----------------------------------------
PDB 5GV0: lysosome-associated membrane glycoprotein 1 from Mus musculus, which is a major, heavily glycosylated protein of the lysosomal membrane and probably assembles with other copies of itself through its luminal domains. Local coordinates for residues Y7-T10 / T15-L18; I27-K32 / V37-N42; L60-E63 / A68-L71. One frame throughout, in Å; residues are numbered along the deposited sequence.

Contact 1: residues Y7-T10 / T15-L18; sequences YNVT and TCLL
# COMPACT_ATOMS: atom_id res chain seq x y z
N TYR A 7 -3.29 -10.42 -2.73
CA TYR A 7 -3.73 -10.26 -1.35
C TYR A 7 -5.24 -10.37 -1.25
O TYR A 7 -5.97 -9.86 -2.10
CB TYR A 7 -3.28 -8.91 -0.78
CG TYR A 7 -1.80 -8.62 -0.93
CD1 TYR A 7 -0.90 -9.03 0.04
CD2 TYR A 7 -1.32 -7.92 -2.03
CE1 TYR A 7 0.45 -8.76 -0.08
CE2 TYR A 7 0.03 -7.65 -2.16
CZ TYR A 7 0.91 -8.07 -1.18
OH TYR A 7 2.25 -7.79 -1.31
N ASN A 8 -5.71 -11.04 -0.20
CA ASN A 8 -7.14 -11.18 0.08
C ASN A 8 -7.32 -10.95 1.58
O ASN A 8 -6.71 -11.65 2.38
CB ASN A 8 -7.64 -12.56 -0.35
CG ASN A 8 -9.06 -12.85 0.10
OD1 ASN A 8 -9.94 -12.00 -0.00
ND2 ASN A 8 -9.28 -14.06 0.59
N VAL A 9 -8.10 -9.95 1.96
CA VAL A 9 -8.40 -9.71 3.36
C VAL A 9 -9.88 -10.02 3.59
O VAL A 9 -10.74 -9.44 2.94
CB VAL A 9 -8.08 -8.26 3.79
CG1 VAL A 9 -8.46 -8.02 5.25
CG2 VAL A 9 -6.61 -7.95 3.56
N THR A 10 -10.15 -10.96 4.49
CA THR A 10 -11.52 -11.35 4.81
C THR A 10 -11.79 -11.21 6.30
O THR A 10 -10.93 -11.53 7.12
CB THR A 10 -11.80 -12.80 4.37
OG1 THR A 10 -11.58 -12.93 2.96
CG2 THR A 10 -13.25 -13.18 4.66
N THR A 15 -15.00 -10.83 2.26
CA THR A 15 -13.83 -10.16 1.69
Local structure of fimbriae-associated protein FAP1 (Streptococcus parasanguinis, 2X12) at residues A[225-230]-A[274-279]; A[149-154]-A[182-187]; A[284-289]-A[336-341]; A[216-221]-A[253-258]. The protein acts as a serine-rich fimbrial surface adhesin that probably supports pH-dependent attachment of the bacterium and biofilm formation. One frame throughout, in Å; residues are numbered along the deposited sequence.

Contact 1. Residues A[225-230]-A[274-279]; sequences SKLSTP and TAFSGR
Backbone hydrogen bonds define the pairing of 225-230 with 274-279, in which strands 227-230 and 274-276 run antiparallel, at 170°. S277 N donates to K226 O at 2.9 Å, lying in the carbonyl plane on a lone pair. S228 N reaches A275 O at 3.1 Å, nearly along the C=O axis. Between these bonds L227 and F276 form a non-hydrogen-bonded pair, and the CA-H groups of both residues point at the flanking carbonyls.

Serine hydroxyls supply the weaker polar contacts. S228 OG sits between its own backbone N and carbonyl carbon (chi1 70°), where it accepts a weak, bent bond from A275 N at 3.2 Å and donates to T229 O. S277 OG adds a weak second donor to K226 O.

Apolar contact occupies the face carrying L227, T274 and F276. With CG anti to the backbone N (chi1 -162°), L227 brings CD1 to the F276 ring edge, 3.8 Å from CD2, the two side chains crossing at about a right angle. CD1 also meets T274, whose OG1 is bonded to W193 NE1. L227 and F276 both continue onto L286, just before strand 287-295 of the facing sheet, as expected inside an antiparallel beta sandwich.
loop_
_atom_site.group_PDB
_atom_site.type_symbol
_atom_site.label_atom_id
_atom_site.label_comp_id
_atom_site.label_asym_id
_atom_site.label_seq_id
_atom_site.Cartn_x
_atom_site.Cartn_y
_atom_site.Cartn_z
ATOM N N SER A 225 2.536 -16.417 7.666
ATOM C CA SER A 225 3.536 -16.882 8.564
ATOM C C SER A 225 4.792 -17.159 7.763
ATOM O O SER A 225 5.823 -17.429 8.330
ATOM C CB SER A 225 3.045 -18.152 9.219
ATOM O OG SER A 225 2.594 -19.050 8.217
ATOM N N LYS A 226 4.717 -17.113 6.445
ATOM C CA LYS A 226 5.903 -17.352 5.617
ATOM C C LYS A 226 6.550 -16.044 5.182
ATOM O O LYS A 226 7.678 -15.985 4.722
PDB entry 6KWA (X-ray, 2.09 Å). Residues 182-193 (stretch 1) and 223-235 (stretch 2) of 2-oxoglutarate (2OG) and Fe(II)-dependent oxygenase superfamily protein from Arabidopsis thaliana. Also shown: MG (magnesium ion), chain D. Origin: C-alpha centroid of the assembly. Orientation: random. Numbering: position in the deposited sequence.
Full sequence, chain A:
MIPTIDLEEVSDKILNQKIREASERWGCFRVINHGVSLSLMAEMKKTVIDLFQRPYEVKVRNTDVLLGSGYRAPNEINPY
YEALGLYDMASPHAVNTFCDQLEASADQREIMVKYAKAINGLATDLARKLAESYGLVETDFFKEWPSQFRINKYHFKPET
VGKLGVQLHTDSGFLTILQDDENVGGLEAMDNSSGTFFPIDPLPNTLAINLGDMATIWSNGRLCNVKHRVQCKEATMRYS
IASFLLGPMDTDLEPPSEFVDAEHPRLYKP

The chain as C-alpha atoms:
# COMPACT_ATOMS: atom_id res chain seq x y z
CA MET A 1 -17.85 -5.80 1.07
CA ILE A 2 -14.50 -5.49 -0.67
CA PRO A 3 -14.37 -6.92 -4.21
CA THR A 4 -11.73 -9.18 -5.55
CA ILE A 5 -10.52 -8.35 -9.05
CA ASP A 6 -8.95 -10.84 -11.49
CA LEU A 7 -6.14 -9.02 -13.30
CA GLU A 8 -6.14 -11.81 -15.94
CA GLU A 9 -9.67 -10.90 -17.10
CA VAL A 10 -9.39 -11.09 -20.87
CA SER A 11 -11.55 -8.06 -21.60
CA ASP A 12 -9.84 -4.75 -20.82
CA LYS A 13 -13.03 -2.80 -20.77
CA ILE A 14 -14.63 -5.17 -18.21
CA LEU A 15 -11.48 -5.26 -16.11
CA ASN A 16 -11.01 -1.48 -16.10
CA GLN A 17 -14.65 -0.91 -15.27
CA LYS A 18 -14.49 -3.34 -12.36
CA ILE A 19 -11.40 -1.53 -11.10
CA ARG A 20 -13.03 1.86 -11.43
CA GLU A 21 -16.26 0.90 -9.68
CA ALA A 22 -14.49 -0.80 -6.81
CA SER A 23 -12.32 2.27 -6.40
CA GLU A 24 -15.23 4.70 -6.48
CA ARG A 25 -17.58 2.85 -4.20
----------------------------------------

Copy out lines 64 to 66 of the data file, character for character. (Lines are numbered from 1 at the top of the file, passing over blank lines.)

ATOM O O LYS A 226 7.678 -15.985 4.722
PDB entry 6KWA (X-ray, 2.09 Å). Residues 182-193 (stretch 1) and 223-235 (stretch 2) of 2-oxoglutarate (2OG) and Fe(II)-dependent oxygenase superfamily protein from Arabidopsis thaliana. Also shown: MG (magnesium ion), chain D. Origin: C-alpha centroid of the assembly. Orientation: random. Numbering: position in the deposited sequence.
Full sequence, chain A: